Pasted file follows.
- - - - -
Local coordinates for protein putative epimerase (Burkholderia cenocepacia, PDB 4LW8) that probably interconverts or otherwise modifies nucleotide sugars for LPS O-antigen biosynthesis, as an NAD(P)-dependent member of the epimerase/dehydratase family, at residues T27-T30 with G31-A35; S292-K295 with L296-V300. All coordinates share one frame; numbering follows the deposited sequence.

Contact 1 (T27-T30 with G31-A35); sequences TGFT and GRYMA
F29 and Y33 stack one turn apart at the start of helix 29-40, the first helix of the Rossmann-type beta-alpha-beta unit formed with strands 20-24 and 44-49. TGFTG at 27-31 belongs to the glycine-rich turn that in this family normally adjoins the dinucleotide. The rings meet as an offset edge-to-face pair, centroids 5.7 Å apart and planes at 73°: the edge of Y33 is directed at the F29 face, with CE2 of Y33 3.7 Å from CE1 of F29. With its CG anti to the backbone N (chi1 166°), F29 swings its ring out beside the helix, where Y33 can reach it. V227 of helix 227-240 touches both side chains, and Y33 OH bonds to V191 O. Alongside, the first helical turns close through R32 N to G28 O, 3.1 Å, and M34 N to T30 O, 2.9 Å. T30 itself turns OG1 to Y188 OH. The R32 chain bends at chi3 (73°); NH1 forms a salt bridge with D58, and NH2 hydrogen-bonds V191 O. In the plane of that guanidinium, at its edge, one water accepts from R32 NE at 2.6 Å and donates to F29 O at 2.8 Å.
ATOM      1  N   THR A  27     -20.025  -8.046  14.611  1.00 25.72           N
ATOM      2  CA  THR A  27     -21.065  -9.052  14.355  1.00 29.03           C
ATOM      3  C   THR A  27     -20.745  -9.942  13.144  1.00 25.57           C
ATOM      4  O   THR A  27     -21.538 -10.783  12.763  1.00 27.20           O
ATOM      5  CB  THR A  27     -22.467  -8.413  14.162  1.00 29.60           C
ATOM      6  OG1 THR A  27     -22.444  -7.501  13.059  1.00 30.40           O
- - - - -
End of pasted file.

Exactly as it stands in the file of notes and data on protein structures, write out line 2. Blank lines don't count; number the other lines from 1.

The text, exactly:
Contact 1 (T27-T30 with G31-A35); sequences TGFT and GRYMA